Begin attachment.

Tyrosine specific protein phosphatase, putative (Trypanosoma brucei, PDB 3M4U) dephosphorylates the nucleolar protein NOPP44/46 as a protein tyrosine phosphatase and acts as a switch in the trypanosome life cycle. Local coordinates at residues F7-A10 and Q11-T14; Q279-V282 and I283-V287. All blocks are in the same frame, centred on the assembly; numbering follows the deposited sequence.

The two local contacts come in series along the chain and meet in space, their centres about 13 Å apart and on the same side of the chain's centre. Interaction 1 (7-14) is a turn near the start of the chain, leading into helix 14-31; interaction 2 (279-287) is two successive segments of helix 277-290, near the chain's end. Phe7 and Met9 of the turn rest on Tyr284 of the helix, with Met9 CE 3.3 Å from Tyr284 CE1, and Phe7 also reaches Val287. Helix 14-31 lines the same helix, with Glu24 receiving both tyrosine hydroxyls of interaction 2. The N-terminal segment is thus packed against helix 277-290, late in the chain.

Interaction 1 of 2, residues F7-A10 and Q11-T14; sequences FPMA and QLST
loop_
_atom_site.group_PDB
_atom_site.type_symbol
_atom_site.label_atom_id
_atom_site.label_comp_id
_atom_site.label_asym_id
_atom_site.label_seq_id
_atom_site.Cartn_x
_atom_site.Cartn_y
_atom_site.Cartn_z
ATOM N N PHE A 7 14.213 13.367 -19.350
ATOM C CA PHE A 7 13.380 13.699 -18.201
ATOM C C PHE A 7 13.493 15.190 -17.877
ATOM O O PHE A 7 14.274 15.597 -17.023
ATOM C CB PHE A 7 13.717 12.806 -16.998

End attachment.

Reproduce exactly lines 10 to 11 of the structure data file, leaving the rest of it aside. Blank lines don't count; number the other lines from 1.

_atom_site.label_seq_id
_atom_site.Cartn_x